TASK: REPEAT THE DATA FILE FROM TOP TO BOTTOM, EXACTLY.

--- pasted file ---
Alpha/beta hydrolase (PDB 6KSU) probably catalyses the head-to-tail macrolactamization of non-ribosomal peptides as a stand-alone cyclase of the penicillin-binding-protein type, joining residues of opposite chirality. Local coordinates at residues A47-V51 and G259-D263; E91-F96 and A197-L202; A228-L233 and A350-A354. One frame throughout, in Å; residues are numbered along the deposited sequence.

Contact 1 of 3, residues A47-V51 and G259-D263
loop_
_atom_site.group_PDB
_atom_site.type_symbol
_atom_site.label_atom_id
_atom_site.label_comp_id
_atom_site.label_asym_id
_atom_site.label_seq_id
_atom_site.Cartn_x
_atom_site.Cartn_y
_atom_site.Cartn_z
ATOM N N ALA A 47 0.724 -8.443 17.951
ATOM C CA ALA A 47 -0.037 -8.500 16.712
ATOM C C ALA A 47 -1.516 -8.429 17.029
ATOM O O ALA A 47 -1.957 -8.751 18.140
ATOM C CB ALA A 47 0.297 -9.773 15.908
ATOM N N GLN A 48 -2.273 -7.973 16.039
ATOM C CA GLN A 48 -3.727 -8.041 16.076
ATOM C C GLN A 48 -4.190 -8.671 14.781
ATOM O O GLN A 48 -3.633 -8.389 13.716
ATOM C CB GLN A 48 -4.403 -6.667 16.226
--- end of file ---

Alpha/beta hydrolase (PDB 6KSU) probably catalyses the head-to-tail macrolactamization of non-ribosomal peptides as a stand-alone cyclase of the penicillin-binding-protein type, joining residues of opposite chirality. Local coordinates at residues A47-V51 and G259-D263; E91-F96 and A197-L202; A228-L233 and A350-A354. One frame throughout, in Å; residues are numbered along the deposited sequence.

Contact 1 of 3, residues A47-V51 and G259-D263
loop_
_atom_site.group_PDB
_atom_site.type_symbol
_atom_site.label_atom_id
_atom_site.label_comp_id
_atom_site.label_asym_id
_atom_site.label_seq_id
_atom_site.Cartn_x
_atom_site.Cartn_y
_atom_site.Cartn_z
ATOM N N ALA A 47 0.724 -8.443 17.951
ATOM C CA ALA A 47 -0.037 -8.500 16.712
ATOM C C ALA A 47 -1.516 -8.429 17.029
ATOM O O ALA A 47 -1.957 -8.751 18.140
ATOM C CB ALA A 47 0.297 -9.773 15.908
ATOM N N GLN A 48 -2.273 -7.973 16.039
ATOM C CA GLN A 48 -3.727 -8.041 16.076
ATOM C C GLN A 48 -4.190 -8.671 14.781
ATOM O O GLN A 48 -3.633 -8.389 13.716
ATOM C CB GLN A 48 -4.403 -6.667 16.226